For some time, in my writing elsewhere, I have given up the technical terms of embryo or foetus because in lay discussion such terms carry their own overtones. I stick with the simple words by describing the entity in question as an “individual human being”. That is a definition no one can deny: “Individual” because it describes the continuation of identity from conception to death. “Human” because that is its species. “Being” because it exists and is alive. It is strange to me that we can increase the rights of one set of individual human beings by removing the rights of another set. But it wouldn’t be the first time – look, for instance, how the Nazis ratified their treatment of the Jews.

Nor, indeed, can we safely discuss the topic. I run a fortnightly meeting with a group of philosophers. And I have learnt that I must prohibit abortion as a topic because we never agree, and people become upset. However, I leave no doubts about my own view.

On this site you can respond – in any form you wish to express. If so, you might care to visit It is a brief notation by BBC News of recent law on abortion.


Posted in Moral judgment | Tagged | 66 Comments

Times — they are achanging

I seem to have had a quiet life. Yes, it began with deciding the proximity of the next Nazi bomb through the tune of its whistle or seeing how many doodlebugs I could count in a day. Then 10 years of a Jesuit education, a long marriage, a 40-year career, and some 23 descendants. 

But as I pick up my newspaper each morning I get a renewed sense that the world is changing at a tremendous pace. I can’t give you a list of possible changes because that would take up the whole of this magazine. So I just mention a few which stick in my mind.

Government has changed. In the old days in Britain we switched between Labour and Conservative. But the differences were not great. So Labour would pull things a little to the left and the Conservatives to the right. Now – and I’m not going to use the B word – our democracy seems to have crash-landed. 

It would appear that it only works effectively if we all have roughly similar principles, including the tolerance of those who disagree. Can we rescue it or are we going to end up like the tinpot republics running around to catch their tails?
Of course, the internet, and the multiplicity of computers, have been a huge factor – followed by the smartphone. 

The benefits are substantial, but we have reached a stage where it is assumed that everyone is similarly equipped. My bank was quite put out to discover that I use no mobile phone. This is apparently needed to avoid scams. And that in itself relates to change: for most of my life I have never faced real crime. (Except for one serious threat of assassination some years ago. This came to me in a detailed email sufficiently plausible for me to call in the police. I never discovered the author or the reason.) Nowadays I deal with several attempts each month by criminals who try to swindle me.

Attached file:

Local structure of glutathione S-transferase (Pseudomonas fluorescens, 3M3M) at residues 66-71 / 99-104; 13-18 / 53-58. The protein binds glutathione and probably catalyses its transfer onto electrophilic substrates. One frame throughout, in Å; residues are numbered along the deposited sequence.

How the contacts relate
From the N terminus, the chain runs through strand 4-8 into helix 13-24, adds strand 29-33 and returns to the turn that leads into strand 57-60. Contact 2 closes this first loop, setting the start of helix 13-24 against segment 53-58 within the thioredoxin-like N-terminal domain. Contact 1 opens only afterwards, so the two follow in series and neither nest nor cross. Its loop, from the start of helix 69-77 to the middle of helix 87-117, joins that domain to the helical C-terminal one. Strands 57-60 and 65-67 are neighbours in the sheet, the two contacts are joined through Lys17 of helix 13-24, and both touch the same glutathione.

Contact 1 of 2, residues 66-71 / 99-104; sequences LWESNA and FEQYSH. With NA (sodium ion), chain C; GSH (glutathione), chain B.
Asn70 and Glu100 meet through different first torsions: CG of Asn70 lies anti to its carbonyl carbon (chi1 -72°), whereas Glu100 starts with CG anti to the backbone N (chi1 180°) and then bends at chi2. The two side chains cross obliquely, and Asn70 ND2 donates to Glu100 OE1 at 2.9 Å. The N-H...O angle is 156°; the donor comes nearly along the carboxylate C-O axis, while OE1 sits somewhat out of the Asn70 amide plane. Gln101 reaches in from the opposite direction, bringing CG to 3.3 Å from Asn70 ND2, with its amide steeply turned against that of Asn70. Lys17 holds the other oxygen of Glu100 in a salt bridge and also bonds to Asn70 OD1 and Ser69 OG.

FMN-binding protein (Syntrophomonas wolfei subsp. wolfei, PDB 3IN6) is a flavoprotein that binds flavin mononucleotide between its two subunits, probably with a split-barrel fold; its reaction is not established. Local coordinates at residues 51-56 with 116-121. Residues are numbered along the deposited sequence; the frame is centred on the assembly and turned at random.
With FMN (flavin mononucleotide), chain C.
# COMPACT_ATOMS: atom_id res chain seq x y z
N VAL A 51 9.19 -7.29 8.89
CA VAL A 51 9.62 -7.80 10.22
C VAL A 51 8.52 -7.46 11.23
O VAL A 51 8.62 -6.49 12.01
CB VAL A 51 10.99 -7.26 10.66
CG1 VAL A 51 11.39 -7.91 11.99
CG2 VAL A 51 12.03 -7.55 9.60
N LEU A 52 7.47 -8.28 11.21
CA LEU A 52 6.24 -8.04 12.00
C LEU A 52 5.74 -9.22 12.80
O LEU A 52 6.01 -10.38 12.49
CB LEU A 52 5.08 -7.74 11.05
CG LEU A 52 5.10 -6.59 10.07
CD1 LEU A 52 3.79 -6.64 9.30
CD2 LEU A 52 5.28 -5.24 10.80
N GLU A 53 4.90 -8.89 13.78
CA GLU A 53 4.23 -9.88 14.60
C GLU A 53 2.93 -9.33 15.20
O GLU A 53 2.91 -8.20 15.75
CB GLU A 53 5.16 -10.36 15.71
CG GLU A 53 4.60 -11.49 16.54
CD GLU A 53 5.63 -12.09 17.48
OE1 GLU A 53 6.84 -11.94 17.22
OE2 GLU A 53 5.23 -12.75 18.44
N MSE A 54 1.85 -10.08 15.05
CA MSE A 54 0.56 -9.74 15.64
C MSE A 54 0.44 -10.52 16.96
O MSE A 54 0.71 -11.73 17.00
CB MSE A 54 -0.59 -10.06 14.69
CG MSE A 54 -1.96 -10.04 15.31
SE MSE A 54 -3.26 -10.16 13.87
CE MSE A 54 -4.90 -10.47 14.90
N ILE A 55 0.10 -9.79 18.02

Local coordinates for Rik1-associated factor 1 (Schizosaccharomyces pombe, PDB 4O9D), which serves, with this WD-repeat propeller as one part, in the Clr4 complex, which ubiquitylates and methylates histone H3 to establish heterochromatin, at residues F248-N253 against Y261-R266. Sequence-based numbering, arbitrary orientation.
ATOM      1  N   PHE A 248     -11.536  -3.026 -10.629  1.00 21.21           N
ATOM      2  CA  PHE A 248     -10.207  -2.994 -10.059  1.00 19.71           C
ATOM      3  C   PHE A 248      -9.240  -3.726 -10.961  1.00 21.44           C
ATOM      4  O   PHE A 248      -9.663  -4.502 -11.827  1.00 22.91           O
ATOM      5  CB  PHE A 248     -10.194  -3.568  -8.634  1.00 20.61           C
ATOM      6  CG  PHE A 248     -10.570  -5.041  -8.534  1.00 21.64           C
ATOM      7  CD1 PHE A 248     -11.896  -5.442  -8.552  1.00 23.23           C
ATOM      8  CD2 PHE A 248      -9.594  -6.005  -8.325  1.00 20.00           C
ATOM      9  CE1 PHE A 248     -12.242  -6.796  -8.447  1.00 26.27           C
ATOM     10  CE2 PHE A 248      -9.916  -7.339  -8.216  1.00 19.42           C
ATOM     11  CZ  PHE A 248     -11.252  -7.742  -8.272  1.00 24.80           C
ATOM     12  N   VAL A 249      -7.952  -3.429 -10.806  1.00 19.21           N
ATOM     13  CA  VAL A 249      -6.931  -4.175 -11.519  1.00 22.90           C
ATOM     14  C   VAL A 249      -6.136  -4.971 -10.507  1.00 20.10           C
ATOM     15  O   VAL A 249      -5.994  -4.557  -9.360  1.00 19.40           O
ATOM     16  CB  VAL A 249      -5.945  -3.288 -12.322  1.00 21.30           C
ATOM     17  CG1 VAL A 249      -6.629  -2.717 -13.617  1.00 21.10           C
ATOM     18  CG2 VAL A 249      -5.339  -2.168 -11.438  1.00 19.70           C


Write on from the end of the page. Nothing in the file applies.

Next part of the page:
Of course I am a sinner: I had five children, and nowadays that would be regarded as an irresponsible contribution to global warming. Indeed, poor British families receiving Universal Credit can only claim benefit for two children. This limit came into force for children born since April 2017. Clearly, having a third child is now a sin against the state, if not yet actually illegal. However, the average number of births per woman required to replace the UK population is 2.1. It now stands at 1.7 – down from 1.76 in 2017. Meanwhile, the longevity of the old continues to increase.
This failure of replacement has already had damaging effects, both social and financial, in Japan – and in due course it will hit us too.

Once upon a time I lived in a country which regarded abortion as a crime. Its fans today argue their case is a matter of “human rights”. And it is indeed a matter of human rights: the most obvious precedent for removing the human rights for an identifiable group of individual human beings was the Nazi government; presumably they were protecting the “human right” not to have Jews in the population.
LGBT? There have always been some people whose gender has not been fully clear. Such people were in the greatest need of sympathetic support. Ranges of characteristics were used to establish which gender was most appropriate. Now it has become a matter of choice. This would be simply comical, if there were not distressed people who are genuinely anxious about their ambivalent condition. 

Decades ago, when I ran courses for engaged couples, we were looking at the menopause. When we asked the couples if they knew of anyone suffering from this, the only hand that went up was that of our chaplain. It turned out to be his housekeeper. This, in fact, is a serious condition, so congratulations for those who have an answer to it. It is, I read, to take and store ovarian tissue from young women. When they hit the menopause these tissues can be reinserted, and (bingo!) end of menopause.

The newspapers are delighted: this would be a fundamental benefit in the lives of women – who anyhow suffer quite enough to bring us into the world.